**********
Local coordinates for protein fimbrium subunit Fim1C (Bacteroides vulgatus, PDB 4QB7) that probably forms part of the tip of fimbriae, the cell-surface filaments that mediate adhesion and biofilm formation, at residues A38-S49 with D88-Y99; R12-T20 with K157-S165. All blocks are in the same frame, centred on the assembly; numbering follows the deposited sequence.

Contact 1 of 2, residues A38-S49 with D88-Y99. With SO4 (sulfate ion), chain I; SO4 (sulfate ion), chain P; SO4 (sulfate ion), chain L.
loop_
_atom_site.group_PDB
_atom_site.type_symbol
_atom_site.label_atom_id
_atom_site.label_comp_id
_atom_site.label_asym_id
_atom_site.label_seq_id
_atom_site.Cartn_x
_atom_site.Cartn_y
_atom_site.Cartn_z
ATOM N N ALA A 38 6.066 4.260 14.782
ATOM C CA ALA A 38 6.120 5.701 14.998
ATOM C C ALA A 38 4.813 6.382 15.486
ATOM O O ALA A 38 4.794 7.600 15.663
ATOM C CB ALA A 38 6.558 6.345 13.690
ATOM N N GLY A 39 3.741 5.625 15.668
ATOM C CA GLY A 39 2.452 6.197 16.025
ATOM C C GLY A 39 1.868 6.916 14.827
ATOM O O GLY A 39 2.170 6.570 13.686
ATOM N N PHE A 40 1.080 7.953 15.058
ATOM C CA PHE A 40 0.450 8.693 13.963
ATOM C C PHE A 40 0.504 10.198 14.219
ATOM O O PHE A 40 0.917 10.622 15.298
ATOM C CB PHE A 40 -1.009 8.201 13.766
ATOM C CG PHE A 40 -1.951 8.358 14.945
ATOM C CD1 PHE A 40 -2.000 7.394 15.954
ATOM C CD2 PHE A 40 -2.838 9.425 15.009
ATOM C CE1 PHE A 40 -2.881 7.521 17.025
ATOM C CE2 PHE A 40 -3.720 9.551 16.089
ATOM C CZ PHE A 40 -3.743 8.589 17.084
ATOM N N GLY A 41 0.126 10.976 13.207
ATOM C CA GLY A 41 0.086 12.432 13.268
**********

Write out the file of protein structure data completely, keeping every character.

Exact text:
Local coordinates for protein fimbrium subunit Fim1C (Bacteroides vulgatus, PDB 4QB7) that probably forms part of the tip of fimbriae, the cell-surface filaments that mediate adhesion and biofilm formation, at residues A38-S49 with D88-Y99; R12-T20 with K157-S165. All blocks are in the same frame, centred on the assembly; numbering follows the deposited sequence.

Contact 1 of 2, residues A38-S49 with D88-Y99. With SO4 (sulfate ion), chain I; SO4 (sulfate ion), chain P; SO4 (sulfate ion), chain L.
loop_
_atom_site.group_PDB
_atom_site.type_symbol
_atom_site.label_atom_id
_atom_site.label_comp_id
_atom_site.label_asym_id
_atom_site.label_seq_id
_atom_site.Cartn_x
_atom_site.Cartn_y
_atom_site.Cartn_z
ATOM N N ALA A 38 6.066 4.260 14.782
ATOM C CA ALA A 38 6.120 5.701 14.998
ATOM C C ALA A 38 4.813 6.382 15.486
ATOM O O ALA A 38 4.794 7.600 15.663
ATOM C CB ALA A 38 6.558 6.345 13.690
ATOM N N GLY A 39 3.741 5.625 15.668
ATOM C CA GLY A 39 2.452 6.197 16.025
ATOM C C GLY A 39 1.868 6.916 14.827
ATOM O O GLY A 39 2.170 6.570 13.686
ATOM N N PHE A 40 1.080 7.953 15.058
ATOM C CA PHE A 40 0.450 8.693 13.963
ATOM C C PHE A 40 0.504 10.198 14.219
ATOM O O PHE A 40 0.917 10.622 15.298
ATOM C CB PHE A 40 -1.009 8.201 13.766
ATOM C CG PHE A 40 -1.951 8.358 14.945
ATOM C CD1 PHE A 40 -2.000 7.394 15.954
ATOM C CD2 PHE A 40 -2.838 9.425 15.009
ATOM C CE1 PHE A 40 -2.881 7.521 17.025
ATOM C CE2 PHE A 40 -3.720 9.551 16.089
ATOM C CZ PHE A 40 -3.743 8.589 17.084
ATOM N N GLY A 41 0.126 10.976 13.207
ATOM C CA GLY A 41 0.086 12.432 13.268